If we are a church always reformed and always reforming, we will have to take Jesus’ words seriously in our gospel lesson. Jesus says that if we continue in his word, we will be free. Jesus says, “if the Son makes you free, you will be free indeed.” Although most mainline churches are in need of a reformation, there is much that Jesus can free us from. Jesus invites us to be free from whatever holds us back – fear, sin, tradition, complacency. Jesus says that he can make us free, and if he makes us free, there is no turning back. Can we really be free from our fears? Can we really be free from the hang-ups that drag us down? We can if we let the Son set us free, because if the Son makes you free, you will be free indeed!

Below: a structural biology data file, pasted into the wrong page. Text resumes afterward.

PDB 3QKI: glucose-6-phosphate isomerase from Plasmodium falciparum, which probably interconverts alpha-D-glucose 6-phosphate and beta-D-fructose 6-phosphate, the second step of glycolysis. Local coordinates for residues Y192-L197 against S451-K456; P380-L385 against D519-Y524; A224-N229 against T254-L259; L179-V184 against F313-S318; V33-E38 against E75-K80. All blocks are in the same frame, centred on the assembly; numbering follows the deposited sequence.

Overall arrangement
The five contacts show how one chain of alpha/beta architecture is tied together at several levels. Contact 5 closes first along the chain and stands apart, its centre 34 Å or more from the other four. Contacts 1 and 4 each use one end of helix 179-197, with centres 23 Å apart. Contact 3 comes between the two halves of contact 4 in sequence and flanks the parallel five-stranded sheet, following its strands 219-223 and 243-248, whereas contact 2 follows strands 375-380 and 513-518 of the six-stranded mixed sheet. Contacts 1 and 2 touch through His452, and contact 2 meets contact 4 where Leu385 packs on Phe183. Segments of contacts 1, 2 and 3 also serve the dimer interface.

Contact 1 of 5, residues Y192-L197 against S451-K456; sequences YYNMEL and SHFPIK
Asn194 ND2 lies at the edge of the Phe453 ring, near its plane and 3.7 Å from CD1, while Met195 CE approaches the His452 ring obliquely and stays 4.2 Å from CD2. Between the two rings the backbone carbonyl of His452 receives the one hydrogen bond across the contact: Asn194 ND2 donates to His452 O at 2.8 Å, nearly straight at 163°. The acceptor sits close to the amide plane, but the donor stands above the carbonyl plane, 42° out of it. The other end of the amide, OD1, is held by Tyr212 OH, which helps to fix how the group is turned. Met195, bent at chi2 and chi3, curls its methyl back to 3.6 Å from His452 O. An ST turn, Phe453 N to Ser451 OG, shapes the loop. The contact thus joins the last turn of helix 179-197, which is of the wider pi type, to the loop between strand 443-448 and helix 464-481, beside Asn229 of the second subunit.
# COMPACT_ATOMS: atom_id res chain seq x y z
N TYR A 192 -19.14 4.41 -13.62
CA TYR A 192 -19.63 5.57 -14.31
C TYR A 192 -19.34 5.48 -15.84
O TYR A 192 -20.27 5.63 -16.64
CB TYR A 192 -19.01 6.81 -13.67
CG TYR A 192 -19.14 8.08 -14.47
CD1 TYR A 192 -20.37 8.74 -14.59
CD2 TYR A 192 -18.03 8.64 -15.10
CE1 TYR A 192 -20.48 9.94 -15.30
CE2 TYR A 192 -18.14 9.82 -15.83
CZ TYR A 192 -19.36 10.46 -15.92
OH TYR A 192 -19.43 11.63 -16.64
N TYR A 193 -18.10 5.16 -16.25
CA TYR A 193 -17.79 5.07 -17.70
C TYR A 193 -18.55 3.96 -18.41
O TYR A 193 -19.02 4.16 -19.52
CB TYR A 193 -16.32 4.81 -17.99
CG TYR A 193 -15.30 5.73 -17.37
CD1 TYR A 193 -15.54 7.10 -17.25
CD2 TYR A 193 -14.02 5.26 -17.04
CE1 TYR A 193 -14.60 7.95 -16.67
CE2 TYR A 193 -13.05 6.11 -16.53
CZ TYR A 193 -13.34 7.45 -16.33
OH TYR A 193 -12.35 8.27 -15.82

When we look at the story of Martin Luther, we see a man who was not bound by tradition. The historic church teachings weren’t doing it for him. Not because he was just contrary, but because he knew too many men and women whose consciences were being burdened by the Catholic theological system of good works for salvation and the sale of indulgences as a way of buying forgiveness. Luther himself found no soothing gospel words when he came to confession. When he came to confession, he found himself still focused on his sins. So he went against the religious teachings of the church of his time, and he violated the policies of the only religious system he knew, forging a new path of religious understanding. He did it because when he read scripture, he found grace and mercy and God’s goodness. When he read scripture, he found that all had sinned and fallen short. When he read scripture, he found that God loved the world so much that he gave his only begotten Son for us. When he read scripture, he was reminded that we are saved by grace through faith, not by works. Martin Luther did not follow the status quo. He challenged, questioned, disobeyed, and transgressed the church system of his day. He was a true reformer, and put us on the path to being a church that is “always reformed and always reforming.”